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A Country Favorite: The Persimmon Tree

Written by Mindy on January 13th, 2012

The American persimmon tree (Diospyros virginiana) can be found growing wild in many areas of the United States. It can be found from Connecticut to Florida and across to Ohio. It’s growth requirements are very broad and can grow in practically any type of soil. Due to its deep root nature, the persimmon tree is often planted in areas that are eroding away as a form of erosion control.

Persimmons versatility make them prefect for edible landscapes and wildlife plots. They can also be used to naturalize an area with easy.

A persimmon tree can be described as a beautiful, multi-season beauty. This tree is covered in ebony colored bark that is deeply grooved. The emerald green leaves grow in an alternative pattern. The blooms are not very showy but come fall the fruit makes up for this. As temperatures begin to cool in the fall, the green balls of fruit begin to change into crimson orange and remain that way until the end of the season.

This tree only has three enemies. The first enemy consists of the animals that love to eat the fruit. This includes white-tailed deer, rabbits, bobwhites, raccoons, and squirrels. The second type of enemy includes several types of insects. This includes the bark and phloem borer (Agrilus fuscipennis), the persimmon borer (Sannina uroceriformis), webworms (Sannina uroceriformis), hickory horned devil (Sannina uroceriformis), twig gridler ((Oncideres cingulata), and the false powderpost beetle ((Xylobiops basilaris).

The last enemy is a fungus disease called persimmon wilt (Cephalosporium diospyri). This wilt has only shown up in central Tennessee.

American persimmon trees can be started in a couple of ways but the easiest approach is through the use of seedlings or seeds. Seedlings can be purchased through local extension offices and an even be found at some nurseries that specialize in native species.

Regardless of which method you choose, you will need at least two trees. Persimmons produce male and female blooms on separate trees and having more trees increases the chances of proper pollination.

If you are using seedlings, the first step in the planting process consists of planning out your planting arrangement and digging the hole. Persimmon trees like to be at least 2 feet apart. Mark the area on the ground where you want to place your trees with powdered milk. After this is done it is time to dig.

Most persimmon seedlings are sold bare-rooted so it is very important to get them in the ground as soon as possible. The hole for the persimmon seedlings needs to be two feet deep and two feet wide. Place the soil in a wheelbarrow and mix with well-seasoned compost.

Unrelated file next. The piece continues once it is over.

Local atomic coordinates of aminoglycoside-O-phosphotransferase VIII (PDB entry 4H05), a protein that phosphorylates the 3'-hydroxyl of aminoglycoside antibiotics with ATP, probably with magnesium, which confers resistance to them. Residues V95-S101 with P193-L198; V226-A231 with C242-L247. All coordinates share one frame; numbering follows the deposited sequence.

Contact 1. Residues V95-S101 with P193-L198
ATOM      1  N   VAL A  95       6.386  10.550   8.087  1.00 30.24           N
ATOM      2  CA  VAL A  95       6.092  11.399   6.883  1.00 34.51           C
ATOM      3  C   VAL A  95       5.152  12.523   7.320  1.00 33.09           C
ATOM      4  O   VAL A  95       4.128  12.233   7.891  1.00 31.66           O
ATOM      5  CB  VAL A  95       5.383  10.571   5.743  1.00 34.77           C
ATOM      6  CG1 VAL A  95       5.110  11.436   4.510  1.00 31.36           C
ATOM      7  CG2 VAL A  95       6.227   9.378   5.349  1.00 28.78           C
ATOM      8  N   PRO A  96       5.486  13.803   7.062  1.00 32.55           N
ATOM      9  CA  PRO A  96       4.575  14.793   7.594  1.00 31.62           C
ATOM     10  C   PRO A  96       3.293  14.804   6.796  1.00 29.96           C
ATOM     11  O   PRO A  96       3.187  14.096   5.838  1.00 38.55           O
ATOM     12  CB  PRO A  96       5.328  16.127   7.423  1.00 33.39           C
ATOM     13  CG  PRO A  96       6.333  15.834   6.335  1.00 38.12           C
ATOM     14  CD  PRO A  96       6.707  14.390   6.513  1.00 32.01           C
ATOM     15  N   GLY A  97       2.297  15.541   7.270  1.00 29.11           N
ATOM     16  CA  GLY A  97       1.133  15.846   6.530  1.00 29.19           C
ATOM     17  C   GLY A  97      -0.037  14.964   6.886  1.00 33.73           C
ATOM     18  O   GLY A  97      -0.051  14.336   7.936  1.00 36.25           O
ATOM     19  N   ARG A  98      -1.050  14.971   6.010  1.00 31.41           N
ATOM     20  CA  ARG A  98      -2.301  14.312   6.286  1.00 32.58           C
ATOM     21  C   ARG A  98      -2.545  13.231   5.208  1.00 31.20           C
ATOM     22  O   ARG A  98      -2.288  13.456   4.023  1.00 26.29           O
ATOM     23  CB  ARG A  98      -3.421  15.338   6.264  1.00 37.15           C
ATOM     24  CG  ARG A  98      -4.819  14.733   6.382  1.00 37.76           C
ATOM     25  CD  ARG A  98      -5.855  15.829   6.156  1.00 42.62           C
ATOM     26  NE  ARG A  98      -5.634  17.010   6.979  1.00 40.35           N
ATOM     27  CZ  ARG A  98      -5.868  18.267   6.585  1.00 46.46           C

Once all the holes have been dug, it is time to begin the planting process. Place the seedling in the hole for a dry run. The tree should not be any deeper then it was in its container but since bare-root trees do not come in a container this can be a challenge. To aid in this step, study the root area of each seedling. Look for a soil line around the base of the tree. Once you find this line, it will be your depth gauge for each tree.

Place each tree in the hole at the correct depth and fill in with soil. Once all the trees have been planted, water in and refill with soil if needed.

If using the tree to naturalize an area, this is all that is needed. If the tree is used in an edible or decorative landscape, then you will need to create a berm. A berm is simply a rim of soil that is place several inches away from the trunk of the tree. This berm creates a well around the tree for water collection and protects the tree from lawnmower and weedeater damage.

Fertilize the tree with an all-purpose fertilizer once a month during the growing season.

Persimmons can also be started from seed. This begins by gathering ones fruit. This can be ripe fruit that has been picked off the tree or you now can purchase it through the local grocery store.

After the fruit has been gathered, simply run it through a food mill and separate the pulp from the seeds and skin. Once this is done, remove the seeds, wash them and place them out to dry for one to two days.

After they have dried, it is time to stratify them. This only requires the seeds to be placed in damp peat moss and then placed in an environment that is kept at 33 to 40 degrees F for two to three months.

In the spring, plant the seeds in a shallow hole and cover with ½ inch of hummus. Once the seeds have germinated and produced at least three leaves, it is time to transplant, if desired. Do not wait until the seedlings are several feet in height. Persimmons do not transplant well due to their taproot.

Persimmons will begin to produce fruit when they are around 25 to 50 years old but some 10-year-old trees have been known to produce.

A cautionary hint when it comes to planting a persimmon tree. Keep in mind that the tree does fruit and this fruit makes a mess on sidewalks, roofs, and cars. Plan your placement for when the tree is mature and fruiting not while it is small. This prevents problems from occurring and keeps peace with your family, friends and neighbors


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